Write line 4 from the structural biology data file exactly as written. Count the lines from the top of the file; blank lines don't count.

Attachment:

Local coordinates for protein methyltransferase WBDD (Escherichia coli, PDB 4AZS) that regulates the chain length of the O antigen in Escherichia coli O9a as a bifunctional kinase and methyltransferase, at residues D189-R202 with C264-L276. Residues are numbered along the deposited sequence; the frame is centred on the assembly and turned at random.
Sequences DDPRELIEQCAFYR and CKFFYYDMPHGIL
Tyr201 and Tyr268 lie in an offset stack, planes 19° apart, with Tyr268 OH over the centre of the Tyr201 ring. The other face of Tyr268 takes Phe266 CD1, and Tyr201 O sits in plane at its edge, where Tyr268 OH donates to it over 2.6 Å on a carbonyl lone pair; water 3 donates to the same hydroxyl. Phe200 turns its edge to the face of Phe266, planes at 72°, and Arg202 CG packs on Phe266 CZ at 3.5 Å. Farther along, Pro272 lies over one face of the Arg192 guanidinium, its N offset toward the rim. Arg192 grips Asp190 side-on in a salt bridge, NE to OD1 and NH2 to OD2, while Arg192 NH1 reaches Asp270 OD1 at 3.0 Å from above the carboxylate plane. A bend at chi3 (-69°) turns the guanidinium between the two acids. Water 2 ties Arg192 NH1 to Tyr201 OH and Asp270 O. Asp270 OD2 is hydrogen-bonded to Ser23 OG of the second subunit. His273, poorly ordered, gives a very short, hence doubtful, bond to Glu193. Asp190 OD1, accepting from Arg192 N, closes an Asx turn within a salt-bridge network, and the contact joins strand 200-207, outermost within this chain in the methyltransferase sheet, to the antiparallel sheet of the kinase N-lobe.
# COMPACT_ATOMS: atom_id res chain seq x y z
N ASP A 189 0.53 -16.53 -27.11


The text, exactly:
# COMPACT_ATOMS: atom_id res chain seq x y z